Session based permissions for Salesforce1

Updated on Dec 9th 2017

While this trick may work for majority of use cases, I wanted to highlight certain caveats that you may want to consider. This is based on issues reported by others who tried this approach

1) Since access is removed to objects in mobile, obviously those objects/fields won’t be accessible in other places as well.. for e.g reports

2) You can’t apply login flows to API logins or when sessions are passed to the UI through frontdoor.jsp from a non-UI login process as explained here. So, this approach may not work for you if your are using canvas apps. You may have to plan for other workarounds in that case.


Recently a colleague of mine asked if it is possible to disable certain actions in Salesforce1 but allow them in desktop. Precisely, he wanted to know if he can allow users to create/edit/delete cases on desktop but prevent it using Salesforce1. Reason being, the case object has some custom visualforce pages that don’t render well on Salesforce1. Although my first response (and probably the right answer) is for him to fix the visualforce page to be responsive (using Lightning design system + components), I realized this could be a valid request for other use cases. For e.g., you may have an highly sensitive object that you want users only accessing on desktop while being on VPN and prevent access to it through other apps like Salesforce1. Granted you can just make the visualforce page not ‘Available for Salesforce1’ but that doesn’t prevent the user from using the standard actions. In this blog, I will explain how we can solve this requirement using ‘Session based permission sets’.

Solution

Session based permission sets available from Summer ’16 is a great way to assign certain permissions to the user based on session properties. For e.g., if the user is in an allowed IP range or if they are using certain types of apps etc. We will use this capability along with Login Flow to solve our requirement. Ready?

Step 1: From the user’s profile, remove Create, Edit and Delete permissions from case object

Step 2: Create a session based permission set. Make sure to check ‘Session Activation Required’

Step 3: In the permission set created above, allow Create, Edit and Delete on case object. Also make sure you assign the required record types

Step 4: Assign this permission set to your users

Step 5: Create a Visual workflow (Setup->Flows)

Step 6: Create a Formula resource called ‘IsSalesforce1’ of type Boolean as shown below. The formula to be use is IF({!$User.UIThemeDisplayed}=”Theme4t”,true,false)

Step 7: Create a constant named ‘Create_Edit_Cases’ as below. In the value of the constant provide the API name of the permission set that you created in step 2

Step 8: Drag a Decision element from the pallet and create an outcome called ‘Call is from Salesforce1’ as shown below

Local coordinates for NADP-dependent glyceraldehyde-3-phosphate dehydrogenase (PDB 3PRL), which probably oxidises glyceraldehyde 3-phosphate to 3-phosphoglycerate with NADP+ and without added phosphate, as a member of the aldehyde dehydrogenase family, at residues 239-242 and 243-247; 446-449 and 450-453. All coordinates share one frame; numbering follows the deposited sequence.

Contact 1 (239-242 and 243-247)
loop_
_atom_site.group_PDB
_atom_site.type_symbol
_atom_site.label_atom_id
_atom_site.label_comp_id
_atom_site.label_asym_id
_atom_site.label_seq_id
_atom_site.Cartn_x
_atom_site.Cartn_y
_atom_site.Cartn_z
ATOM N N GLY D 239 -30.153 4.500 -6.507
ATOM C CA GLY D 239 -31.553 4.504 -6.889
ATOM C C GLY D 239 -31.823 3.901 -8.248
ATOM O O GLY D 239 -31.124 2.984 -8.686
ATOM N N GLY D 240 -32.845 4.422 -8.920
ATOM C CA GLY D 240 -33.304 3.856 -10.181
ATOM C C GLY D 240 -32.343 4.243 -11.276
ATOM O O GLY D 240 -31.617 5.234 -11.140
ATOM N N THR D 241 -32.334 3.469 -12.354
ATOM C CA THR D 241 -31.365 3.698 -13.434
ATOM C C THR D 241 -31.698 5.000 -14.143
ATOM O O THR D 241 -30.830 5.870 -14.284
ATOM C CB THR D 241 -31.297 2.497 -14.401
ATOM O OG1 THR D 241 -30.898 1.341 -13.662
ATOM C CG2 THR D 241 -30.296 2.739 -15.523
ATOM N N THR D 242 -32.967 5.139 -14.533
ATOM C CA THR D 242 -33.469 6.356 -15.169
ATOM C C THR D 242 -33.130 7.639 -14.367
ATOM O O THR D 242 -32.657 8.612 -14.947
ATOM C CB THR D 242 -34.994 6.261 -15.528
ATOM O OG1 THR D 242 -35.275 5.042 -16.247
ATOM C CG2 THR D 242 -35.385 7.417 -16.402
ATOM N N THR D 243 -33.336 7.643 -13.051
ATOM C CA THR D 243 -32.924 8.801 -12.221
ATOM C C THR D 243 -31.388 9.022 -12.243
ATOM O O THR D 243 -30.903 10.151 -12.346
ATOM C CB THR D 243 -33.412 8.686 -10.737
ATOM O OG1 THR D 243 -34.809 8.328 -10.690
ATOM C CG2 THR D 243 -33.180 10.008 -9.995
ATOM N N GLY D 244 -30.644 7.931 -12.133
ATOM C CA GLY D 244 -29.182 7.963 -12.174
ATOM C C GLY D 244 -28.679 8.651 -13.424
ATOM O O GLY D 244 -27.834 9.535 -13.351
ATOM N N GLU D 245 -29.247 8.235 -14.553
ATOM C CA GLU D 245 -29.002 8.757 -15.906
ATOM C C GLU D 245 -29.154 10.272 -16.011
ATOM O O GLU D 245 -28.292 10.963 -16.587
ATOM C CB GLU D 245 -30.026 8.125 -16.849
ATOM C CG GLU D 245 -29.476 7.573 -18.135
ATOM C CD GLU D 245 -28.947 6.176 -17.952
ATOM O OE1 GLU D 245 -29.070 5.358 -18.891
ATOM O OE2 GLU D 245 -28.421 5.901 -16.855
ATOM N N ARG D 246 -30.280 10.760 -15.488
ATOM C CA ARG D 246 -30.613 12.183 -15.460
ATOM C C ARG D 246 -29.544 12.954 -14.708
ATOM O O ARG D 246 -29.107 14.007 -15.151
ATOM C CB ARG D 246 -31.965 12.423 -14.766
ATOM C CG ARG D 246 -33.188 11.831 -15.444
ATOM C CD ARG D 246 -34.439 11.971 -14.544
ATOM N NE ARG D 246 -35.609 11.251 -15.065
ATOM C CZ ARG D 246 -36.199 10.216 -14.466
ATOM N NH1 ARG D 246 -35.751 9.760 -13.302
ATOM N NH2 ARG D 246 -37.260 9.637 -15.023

Step 9: Drag ‘Deactivate Session-Based Permission Set’ element from the panel and assign the ‘Create_Edit_Cases’ constant created in Step 7

Step 10: Connect the ‘Decision’ element to the element created in Step 9. Make sure you choose ‘Call is from Salesforce1’ outcome

Step 11: Drag ‘Activate Session-Based Permission Set’ element from the pallet and assign the ‘Create_Edit_Cases’ constant that you created in step 7

Step 12: Connect the ‘Decision’ element to the element created in Step 11. Make sure you choose ‘Default Outcome’ as the outcome. Also, make sure to mark the ‘Decision’ step as the start step. Your final setup show look like below

Step 13: Save and Activate the flow

Step 14: Go to Setup->Login Flows and create a new login flow as below. For e.g., name it ‘Session Level Policies’. Make sure you assign this login flow to the right profile(s)

That is it! Now, go ahead and test this out. When you login using full desktop (Lightning experience or classic), you should still be able to create/edit/delete cases. But, when you login using Salesforce1, you will only be able to view the cases. If the user you are testing this with is already logged on to Salesforce1, make sure to log off and log in again so that the changes can take effect.

Summary

Sessions based permission sets give you a lot of power to fine tune user access based on various session parameters. Although, in this specific use case my recommendation would have been to fix the VF pages to be responsive, so that you are not taking away key functionality from the user, I wanted to share this approach for other ‘legitimate’ use cases where you want to prevent certain access on certain UIs. In other words, you could even reward your users to use Salesforce1 more often by only allowing certain features in Salesforce1 and not on desktop. How about that!


Now, the fine print.. At the time of writing this blog, I am employed with Salesforce as an Architect. However, any code samples and declarative approach provided here are purely for experimental purposes and comes with no warranty or support. Matter of fact, all opinions and approach provided in this blog are purely my own and has nothing to do with my employer. It is assumed that you have the right Salesforce configuration and coding skills and will use the ideas presented here as you see fit, in your landscape. The primary purpose of this article is just to share the knowledge and my own experience. Nothing more, nothing less. Use this approach at your own risk

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